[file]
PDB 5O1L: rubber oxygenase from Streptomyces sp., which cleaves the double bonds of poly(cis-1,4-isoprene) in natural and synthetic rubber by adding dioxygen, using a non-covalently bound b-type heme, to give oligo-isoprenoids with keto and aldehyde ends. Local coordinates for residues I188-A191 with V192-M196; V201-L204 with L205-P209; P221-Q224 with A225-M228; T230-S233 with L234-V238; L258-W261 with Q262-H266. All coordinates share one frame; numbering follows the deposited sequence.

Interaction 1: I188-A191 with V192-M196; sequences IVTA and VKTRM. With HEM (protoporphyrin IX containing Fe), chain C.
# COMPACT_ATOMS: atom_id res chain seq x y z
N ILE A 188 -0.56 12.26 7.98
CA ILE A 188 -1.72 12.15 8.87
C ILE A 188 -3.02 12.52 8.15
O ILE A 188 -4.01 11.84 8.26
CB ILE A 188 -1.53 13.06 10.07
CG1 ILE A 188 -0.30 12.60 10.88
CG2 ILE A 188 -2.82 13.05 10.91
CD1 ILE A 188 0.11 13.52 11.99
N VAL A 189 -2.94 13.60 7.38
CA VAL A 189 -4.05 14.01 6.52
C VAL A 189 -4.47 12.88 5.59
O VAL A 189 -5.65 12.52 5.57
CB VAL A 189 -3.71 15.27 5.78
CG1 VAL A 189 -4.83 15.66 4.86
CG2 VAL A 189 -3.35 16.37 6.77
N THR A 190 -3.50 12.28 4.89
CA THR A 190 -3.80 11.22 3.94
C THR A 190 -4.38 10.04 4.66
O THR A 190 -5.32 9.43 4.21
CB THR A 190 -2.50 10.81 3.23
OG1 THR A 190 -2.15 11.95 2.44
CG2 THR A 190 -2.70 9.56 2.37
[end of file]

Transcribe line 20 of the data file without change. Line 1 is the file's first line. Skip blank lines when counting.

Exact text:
CA THR A 190 -3.80 11.22 3.94